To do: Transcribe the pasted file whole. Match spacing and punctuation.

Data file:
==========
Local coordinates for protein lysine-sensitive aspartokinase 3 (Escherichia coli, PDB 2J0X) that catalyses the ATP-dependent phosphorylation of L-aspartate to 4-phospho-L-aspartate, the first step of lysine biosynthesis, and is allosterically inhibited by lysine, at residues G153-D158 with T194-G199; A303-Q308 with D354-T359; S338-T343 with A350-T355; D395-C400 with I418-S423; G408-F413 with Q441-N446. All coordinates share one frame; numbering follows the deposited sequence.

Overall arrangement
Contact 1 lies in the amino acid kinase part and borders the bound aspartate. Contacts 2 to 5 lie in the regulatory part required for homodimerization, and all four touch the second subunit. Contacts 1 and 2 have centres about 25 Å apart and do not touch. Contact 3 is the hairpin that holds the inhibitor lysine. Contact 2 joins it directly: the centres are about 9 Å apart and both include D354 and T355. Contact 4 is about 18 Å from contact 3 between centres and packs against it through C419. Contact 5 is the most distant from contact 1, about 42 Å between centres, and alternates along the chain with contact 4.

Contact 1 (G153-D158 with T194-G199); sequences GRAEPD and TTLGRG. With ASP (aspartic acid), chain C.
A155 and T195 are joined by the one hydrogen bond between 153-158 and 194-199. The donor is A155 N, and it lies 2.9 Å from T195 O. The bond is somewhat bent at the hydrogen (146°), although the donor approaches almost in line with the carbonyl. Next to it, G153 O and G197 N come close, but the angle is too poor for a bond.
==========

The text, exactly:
Local coordinates for protein lysine-sensitive aspartokinase 3 (Escherichia coli, PDB 2J0X) that catalyses the ATP-dependent phosphorylation of L-aspartate to 4-phospho-L-aspartate, the first step of lysine biosynthesis, and is allosterically inhibited by lysine, at residues G153-D158 with T194-G199; A303-Q308 with D354-T359; S338-T343 with A350-T355; D395-C400 with I418-S423; G408-F413 with Q441-N446. All coordinates share one frame; numbering follows the deposited sequence.

Overall arrangement
Contact 1 lies in the amino acid kinase part and borders the bound aspartate. Contacts 2 to 5 lie in the regulatory part required for homodimerization, and all four touch the second subunit. Contacts 1 and 2 have centres about 25 Å apart and do not touch. Contact 3 is the hairpin that holds the inhibitor lysine. Contact 2 joins it directly: the centres are about 9 Å apart and both include D354 and T355. Contact 4 is about 18 Å from contact 3 between centres and packs against it through C419. Contact 5 is the most distant from contact 1, about 42 Å between centres, and alternates along the chain with contact 4.

Contact 1 (G153-D158 with T194-G199); sequences GRAEPD and TTLGRG. With ASP (aspartic acid), chain C.
A155 and T195 are joined by the one hydrogen bond between 153-158 and 194-199. The donor is A155 N, and it lies 2.9 Å from T195 O. The bond is somewhat bent at the hydrogen (146°), although the donor approaches almost in line with the carbonyl. Next to it, G153 O and G197 N come close, but the angle is too poor for a bond.